Ohio Jewish Chronicle, 1990-08-16, page 01
|Save page Remove page||Previous||1 of 12||Next|
Loading content ...
I 4 OfflOJE 2jl\\;7'Serving Columbus and Central Ohio Jewish Community tor Over 40 Years VwAVx VOL.68 NO. 33 AUGUST 16, 1990-AV 25, 5750 Devoted to American and Jewish Ideals. Oh io Hi st.Boci ety Li br 198£ Velma five, Columbus, Ohio- 43811 • '' . ■ * COMP s> Shamir: Israel Can Defend Itself Foundation Holds Annual Meeting On July 23 Heralding the Columbus Jewish Foundation's most productive year, at the Foundation's July 23 Annual Meeting, are (top row, left photo, left) David Milenthal, event co- chair and Irving Schottenstein, president (not pictured Karen Moss, event co-chair j. Schottenstein announced that evening that "currently, our net marketable assets total more than $53,258,482. This past year we have set Up new funds and received new commitments totalling 60 in number, representing $7,935,525, compared with $3,234,906 last year." Foundation Board Member Leslie H. Wexner (top row, center) introduced one of three video presentations produced for the Annual Meeting by Jeff Scheiman and his company, SOS Productions. Two of the" videos featured the life and contributions to the Columbus Jewish community of Ben M. Mandelkorn, the evening's honoree. In speaking of Mandelkorn, Wexner said, "Ben, this community is blessed in more ways than any of,us could even know due to all the things you have touched." Foundation Treasurer Stanley Schwartz, Jr. (top row, right photo, left) also presented a bound volume of congratulatory letters from Mandelkorn's local, national and international professional colleagues. Annual Meeting Honorary Co-Chair Eleanor Resler (bottom row, 1. tOT.j, Foundation Vice President Ernest Stern, Honorary Co-Chair Samuel M. Melton and Foundation Vice President Melvin Schottenstein, all long-time associates of Mandelkorn, played special roles in the evening's festivities. Among the speakers who paid tribute to the honoree was Columbus Jewish Federation Executive Vice President Alan H. Gill, who said, "Ben, you have been for us a guiding star. Through your inspiration, we as a community have surely reachec] a more righteous way of life. And through your inspiration, our community has become a shining and guiding star for others to follow." Jackie L Jacobs Is Appointed Foundation's Executive Director Irving Schottenstein, president of the Columbus Jewish Foundation, announces the appointment of Jackie L. Jacobs as Foundation executive director, effective Aug. 1. Jacobs succeeds Ben M. Mandelkorn, who has been appointed executive director emeritus. "We are pleased to have a man of such high caliber join our Foundation professional staff. Jackie is an individual committed to our work, and who will continue to enhance the outstanding educational programs and growth we experienced under the 11 years of Ben Mandelkorn's leadership," stated Schottenstein. Since 1986, Jacobs served as associate director of endowments and bequests for the UJA-Federation of Jewish Philanthropies in New- York City. His duties included endowment gift cultivation, with emphasis on planned giving opportunities including charitable remainder trusts, pooled income funds, supporting foundations and charitable common funds. He managed all special funds, endowments, a Letter of intent program and coordinated the annual Tax and Estate Planning Conferences and High Holiday Memorial services for legators. From 1985 to 1986, Jacobs served as campaign director and director of endowments and planned giving for the United Jewish Federation of Stamford (Connecticut). His responsibilities there included campaign and endowment planning, marketing and implementation. As the executive director of the Jewish Federation of Broome County (N.Y.) from 1983 to 1985, Jacobs also served as the publisher of that Federation's weekly paper. From 1979 to 1983, he Jackie Jacobs was director of planning and allocations for the United Way of Broome County. Jacobs academic activities include haying served as a college instructor, guest lecturer and research associate and he has had several professional works published. He is a graduate of the State University of New York in Binghamton, Jacobs has maintained active involvement in the communities in which he has served, with his activities CONTINUEDONPAGE 12 By David Landau JERUSALEM (JTA) - Prime Minister Yitzhak Shamir assured the Israeli people - and warned their enemies - that Israel possesses "the capacity, the will, the ability and the readiness" to defend itself against a threat from Iraq or any other foe. He spoke shortly after his office's director general, Yossi Ben-Aharon, warned that Israel must be prepared for a chemical attack. Shamir's remarks were Israel's first official reaction to the allegations last week by an Iraqi military spokesman that Israel was acting in collusion with the United States, which has sent air, sea and ground forces to defend Saudi Arabia against a possible attack by Iraq. .? The Israeli prime minister voiced warm support for the American and international effort to contain Iraq. "What can stop Saddam Hussein today is only a large and strong force that will put a brake on his wildness and aggression," Shamir said of the Iraqi president in an address to graduates of the Na tional Defense College.. The Israeli premier acknowledged that Iraq's moves in the Gulf present Israel with "an aggressive threat to its security and well-being," but that the Israel Defense Force "is ready to face any threat or development." Earlier, at a meeting with the heads of local authorities in his office here, Shamir said that while "Israelis not ignoring these threats, it is not deterred and is certainly not cowed." He observed that "The concentration of international forces around Iraq, and the boycott measures by the international community, can achieve the goal.,. ' 'This force, coupled with determination on the part of all those who oppose totalitarian dictatorship, can become a ring of steel around Suddam Hussein that will get i even tighter, until it breaks his aggressiveness once and for all," Shamir said. An Iraqi spokesman last week again claimed that Israeli warplanes disguised with U.S. markings were arrayed against Iraq. Bernard R. Ruben To Receive 'Flowers For The Living' Award Bernard R. Ruben will receive the Agudas Achim Brotherhood 1990 "Flowers for the Living" award in recognition of his leadership and service on behalf of the synagogue, Judaism and the community on Sunday, Sept. 9, at 7:30 p.m. in the sanctuary of the Agudas Achim Synagogue. "Deep concern for traditional Judaism led Bernard R. Ruben to serve his congregation with dedication and devotion," according to Garry Beim, chairman of "Flowers for the Living" Committee. In recognition of his service, Ruben was elected president of the Agudas Achim Synagogue. Following his terms of office, he was honored with election as a life member of the Board of Trustees. Ruben was president of the Columbus Torah Academy and currently serves as life member of the Board of Trustees. He has chaired the Israel Bonds Campaign for Columbus. Ruben is ;a- life member of the President's Club of The Ohio State University, a benefactor of the new Arthur G. James Cancer and Research Hospital, a member of the Board of Trustees of the Ohio Cancer Foundation and of the Heritage House. Ruben. Chairman Of Plaza Properties, was born in Columbus, the son of Max and Goldie Ruben. He is married Bernard Ruben to Florine and they have three children, Marcy Margolis, Harlan and Laurence Ruben and eight grandchildren. U.S. May Accept More Soviet Jewish Emigres JERUSALEM (JTA) -- Jewish Agency Chairman Simcha Dinitz raised the possibility last week that the United States might ease its immigration policies to admit more Soviet Jews if Israel fails to provide adequate housing and employment for emigres from the Soviet Union. Deputy Foreign Minister Binyamin Netanyahu said Israel was acting through diplomatic channels to assure the world community that the Iraqi charges were a baseless attempt "to shift the focus of attention." He said he i was sure the other Middle East states understood that. Israel has deliberately kept a low profile in the latest Middle East crisis, stressing that it would act only if it perceived a direct threat, for example the entry of Iraqi forces into neighboring Jordan. ,, But there is mounting concern among strategic planners and the public that Hussein, confronted by multinational sanctions and military opposition to his invasion of Kuwait, might act out of desperation. The fear is that he would seek to embroil Israel as a means of rallying Arab support. Although Israel possesses a powerful deterrent force, strategists know that deterrence presupposes a modicum of rationality on both sides.; ■' Hussein threatened Israel with chemical weapons long before the current crisis and has the missiles to deliver them. He may well feel his days are numbered in face of an American military challenge, and with nothing to lose, he could act irrationally. Israel Radio reported last week that Israel has taken "certain steps to ensure that it is hot surprised," but there was no elaboration. Experts concede that Israel has no fully effective defense at this time against a large-scale missile attack. Some missiles would get through. Hithertq, successive defense ministers have sought to head off any such scenario by asserting Israel's determination to launch massive retaliation against any missile strike. Their statements have been interpreted in some quarters to hint "non-conventional" - meaning nuclear - retaliation against a chemical attack on civilian centers. Shamir's remarks, meanwhile, seemed intended both to alert and to reassure the populace. "All the citizens of Israel know that their state has its full strength and does not stand empty-handed in this region of the world, full of dangers and tensions," he said. "Anyone plotting to attack Israel must know that Israel CONTINUEDONPAGE 1J Pf :.,X-i. >V,'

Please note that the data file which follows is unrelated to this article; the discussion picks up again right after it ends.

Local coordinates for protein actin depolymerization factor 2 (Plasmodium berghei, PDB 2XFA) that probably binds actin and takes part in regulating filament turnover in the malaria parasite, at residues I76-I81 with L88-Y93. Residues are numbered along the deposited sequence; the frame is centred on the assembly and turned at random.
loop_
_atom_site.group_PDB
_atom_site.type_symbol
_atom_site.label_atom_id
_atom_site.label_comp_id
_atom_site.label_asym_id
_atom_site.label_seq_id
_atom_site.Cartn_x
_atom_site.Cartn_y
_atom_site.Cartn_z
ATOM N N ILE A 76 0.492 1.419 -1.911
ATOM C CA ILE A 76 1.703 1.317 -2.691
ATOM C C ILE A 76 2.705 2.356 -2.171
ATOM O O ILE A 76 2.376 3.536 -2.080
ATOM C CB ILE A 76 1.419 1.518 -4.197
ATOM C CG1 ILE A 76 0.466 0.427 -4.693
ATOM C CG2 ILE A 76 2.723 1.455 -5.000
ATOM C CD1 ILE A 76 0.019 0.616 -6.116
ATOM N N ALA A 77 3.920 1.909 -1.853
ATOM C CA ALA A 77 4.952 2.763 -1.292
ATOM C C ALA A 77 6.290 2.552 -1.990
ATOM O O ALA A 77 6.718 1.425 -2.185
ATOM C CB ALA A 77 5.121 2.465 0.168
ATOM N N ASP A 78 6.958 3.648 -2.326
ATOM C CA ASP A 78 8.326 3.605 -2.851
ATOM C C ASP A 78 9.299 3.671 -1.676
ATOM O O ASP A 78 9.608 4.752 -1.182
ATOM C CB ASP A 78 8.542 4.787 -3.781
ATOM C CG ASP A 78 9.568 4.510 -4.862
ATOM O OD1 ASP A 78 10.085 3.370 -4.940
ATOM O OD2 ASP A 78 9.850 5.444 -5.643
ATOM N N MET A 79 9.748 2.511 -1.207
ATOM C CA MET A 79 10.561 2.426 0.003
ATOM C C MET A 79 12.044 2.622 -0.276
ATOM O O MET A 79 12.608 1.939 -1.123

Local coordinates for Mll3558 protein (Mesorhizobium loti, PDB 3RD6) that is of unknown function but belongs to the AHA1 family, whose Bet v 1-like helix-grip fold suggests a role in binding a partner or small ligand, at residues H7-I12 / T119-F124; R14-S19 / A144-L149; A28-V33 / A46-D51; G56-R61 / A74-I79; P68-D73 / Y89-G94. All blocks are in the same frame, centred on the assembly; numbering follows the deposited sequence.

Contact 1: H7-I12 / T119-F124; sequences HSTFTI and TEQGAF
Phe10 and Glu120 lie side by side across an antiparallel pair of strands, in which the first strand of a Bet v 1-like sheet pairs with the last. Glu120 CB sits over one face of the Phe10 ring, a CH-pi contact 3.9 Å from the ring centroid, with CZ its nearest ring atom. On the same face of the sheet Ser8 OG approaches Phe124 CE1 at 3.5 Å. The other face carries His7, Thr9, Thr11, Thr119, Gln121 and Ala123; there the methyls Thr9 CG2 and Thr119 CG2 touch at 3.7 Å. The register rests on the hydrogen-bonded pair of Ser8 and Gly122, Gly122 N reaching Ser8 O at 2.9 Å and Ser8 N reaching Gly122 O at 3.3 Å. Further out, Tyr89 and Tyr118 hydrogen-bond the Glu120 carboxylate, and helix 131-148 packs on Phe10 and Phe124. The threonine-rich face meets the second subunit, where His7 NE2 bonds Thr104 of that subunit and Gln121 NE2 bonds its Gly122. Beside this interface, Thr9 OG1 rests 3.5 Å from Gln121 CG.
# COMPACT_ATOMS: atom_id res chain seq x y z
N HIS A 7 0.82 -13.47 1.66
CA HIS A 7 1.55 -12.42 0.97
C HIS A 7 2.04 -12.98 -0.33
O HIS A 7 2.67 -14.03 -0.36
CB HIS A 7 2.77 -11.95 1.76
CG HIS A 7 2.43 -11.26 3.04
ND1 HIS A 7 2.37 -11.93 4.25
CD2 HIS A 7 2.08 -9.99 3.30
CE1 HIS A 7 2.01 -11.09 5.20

|Title||Ohio Jewish Chronicle, 1990-08-16|
|Subject||Jews -- Ohio -- Periodicals|
|Place||Columbus (Ohio); Franklin County (Ohio)|
|Creator||Ohio Jewish Chronicle|
|Collection||Ohio Jewish Chronicle|
|Submitting Institution||Columbus Jewish Historical Society|
|Rights||This item may have copyright restrictions. Online access is provided for research purposes only. For rights and reproduction requests or more information, go to http://www.ohiohistory.org/images/information|
|File Size||2691 Bytes|